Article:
Fundamental mechanism for controlling protein function identified
Research led by Dr Sarah Teichmann's group on the Wellcome Trust Genome Campus has identified a fundamental mechanism for controlling protein function. Published in the journal Science, the discovery has wide-ranging implications for biotechnology and medicine.
The shape of a protein determines its function, for example whether it is able to interact with another protein or with a drug. But a protein's shape is not constant - it may change in response to different conditions, or simply as a matter of course. Understanding how this process works is key to figuring out how to manipulate proteins, for example in order to disrupt a disease. Today's finding provides important clues that will help focus future research.
The team looked at a family of bacterial RNA-binding proteins that control a basic process in metabolism: one type of bacteria lives in very high temperatures, and the other likes things colder. The goal was to determine how a protein morphs from an active configuration (one that lets it bind to RNA) to an inactive one in two very different environments.
"The process is controlled by mutations, but these mutations aren't in an obvious place, where the binding happens. They're actually working from a distance, indirectly, to change the shape of those sites. We wanted to know how that works at an atomic level."
Dr Sarah Teichmann, research group leader at the European Bioinformatics Institute (EMBL-EBI) and the Wellcome Trust Sanger Institute
Undertaken initially as a purely computational study, lead author Dr Tina Perica stepped away from her laptop and into the lab, where she worked with others to fill in the picture with experiments in biophysics, and integrated structural biology to detail how these mutations work.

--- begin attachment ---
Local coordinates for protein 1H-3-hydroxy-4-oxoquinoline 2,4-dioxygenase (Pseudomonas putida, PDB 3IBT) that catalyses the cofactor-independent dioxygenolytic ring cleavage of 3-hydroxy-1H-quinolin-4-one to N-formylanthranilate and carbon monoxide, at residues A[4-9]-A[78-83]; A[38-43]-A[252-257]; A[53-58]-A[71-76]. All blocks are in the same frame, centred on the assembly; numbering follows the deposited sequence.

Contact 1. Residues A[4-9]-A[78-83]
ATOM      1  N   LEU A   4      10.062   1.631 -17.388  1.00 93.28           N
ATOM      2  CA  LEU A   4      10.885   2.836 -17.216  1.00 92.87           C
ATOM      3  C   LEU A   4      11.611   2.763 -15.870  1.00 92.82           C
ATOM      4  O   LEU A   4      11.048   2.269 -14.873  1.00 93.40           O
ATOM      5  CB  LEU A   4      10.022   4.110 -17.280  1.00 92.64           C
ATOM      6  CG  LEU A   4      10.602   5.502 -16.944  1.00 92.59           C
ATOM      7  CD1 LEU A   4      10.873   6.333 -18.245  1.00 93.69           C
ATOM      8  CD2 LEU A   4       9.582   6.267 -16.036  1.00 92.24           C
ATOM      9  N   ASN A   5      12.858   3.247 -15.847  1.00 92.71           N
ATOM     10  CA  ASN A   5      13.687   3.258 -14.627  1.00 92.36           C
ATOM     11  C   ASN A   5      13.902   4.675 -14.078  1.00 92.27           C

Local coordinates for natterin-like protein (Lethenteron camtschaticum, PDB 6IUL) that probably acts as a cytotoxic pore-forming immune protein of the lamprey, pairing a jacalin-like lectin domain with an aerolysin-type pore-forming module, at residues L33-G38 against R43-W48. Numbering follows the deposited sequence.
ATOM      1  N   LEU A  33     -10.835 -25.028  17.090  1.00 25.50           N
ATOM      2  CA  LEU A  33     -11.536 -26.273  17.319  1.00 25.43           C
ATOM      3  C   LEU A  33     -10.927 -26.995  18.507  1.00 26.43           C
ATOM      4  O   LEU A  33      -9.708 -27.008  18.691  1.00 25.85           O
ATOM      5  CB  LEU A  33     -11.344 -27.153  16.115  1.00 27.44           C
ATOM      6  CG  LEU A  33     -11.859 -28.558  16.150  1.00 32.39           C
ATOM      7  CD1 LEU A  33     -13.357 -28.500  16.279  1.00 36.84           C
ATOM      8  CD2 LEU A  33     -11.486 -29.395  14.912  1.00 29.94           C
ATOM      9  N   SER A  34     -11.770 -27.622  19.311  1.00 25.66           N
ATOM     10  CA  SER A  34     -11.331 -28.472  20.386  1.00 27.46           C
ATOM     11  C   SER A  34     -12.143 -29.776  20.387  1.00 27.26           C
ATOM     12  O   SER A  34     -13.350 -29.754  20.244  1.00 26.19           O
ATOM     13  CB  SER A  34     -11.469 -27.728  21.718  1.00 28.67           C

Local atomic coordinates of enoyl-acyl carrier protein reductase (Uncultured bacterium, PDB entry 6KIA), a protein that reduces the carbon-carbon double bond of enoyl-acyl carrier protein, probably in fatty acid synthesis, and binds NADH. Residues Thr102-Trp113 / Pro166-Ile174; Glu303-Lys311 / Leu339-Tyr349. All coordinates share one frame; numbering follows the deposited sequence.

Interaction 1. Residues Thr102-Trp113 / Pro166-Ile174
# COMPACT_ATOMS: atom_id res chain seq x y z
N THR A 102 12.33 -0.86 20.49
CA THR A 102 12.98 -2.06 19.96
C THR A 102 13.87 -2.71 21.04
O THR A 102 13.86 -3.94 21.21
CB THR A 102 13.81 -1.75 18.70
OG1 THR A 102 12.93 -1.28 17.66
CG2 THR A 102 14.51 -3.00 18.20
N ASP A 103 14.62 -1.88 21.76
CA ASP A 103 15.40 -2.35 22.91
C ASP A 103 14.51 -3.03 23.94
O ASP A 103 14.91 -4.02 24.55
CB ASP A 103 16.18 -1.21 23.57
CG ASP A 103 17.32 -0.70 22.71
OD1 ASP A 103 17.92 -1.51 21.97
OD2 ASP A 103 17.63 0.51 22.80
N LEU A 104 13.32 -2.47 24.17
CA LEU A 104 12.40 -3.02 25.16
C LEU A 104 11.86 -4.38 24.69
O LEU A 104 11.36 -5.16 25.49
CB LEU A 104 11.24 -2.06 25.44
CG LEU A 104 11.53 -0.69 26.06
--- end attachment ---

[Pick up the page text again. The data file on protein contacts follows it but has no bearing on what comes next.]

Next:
"Any stable protein will have a lot of constraints on its mutational pathways. These mutations have very few options - just like a person walking along a cliff will need to keep to a narrow path. But at the same time, proteins need enough wiggle room to be able to bind to things, like another protein or a drug. To find where the protein could provide that wiggle room, we retraced its steps millions of years into the past, and used a lot of different approaches to figure out what was happening."
Dr Tina Percia, lead author and member of Dr Teichmann's research group
"If you know how a species of bacteria has evolved, you can reconstruct proteins that it may have had in the past, but which don't exist today. We made a couple of these proteins, and used X-ray crystallography to solve their structures. That let us see details we would never have seen if we'd only studied proteins from the bacteria that live today. When we put that new information together with computational work and simulations, we started to see a clear picture of how these proteins change."
Dr Yasushi Kondo from Medical Research Council Laboratory of Molecular Biology
"We were really pleased to do the elastic network modelling for this study, because it helps you see the dynamics of how the protein goes from one configuration to another. It also shows that these fluctuations are the same for natural mutations between the thermophilic and mesophilic organism, for allosteric ligands, for small molecules binding, or for engineered mutations."
Dr Nathalie Reuters of the University of Bergen, Norway
"These proteins provide a very good example of a fundamental biophysical phenomenon that we think can happen in many proteins, regardless of which organism. We believe our findings will help future research into manipulating proteins, which has potential applications across the life sciences."
Dr Sarah Teichmann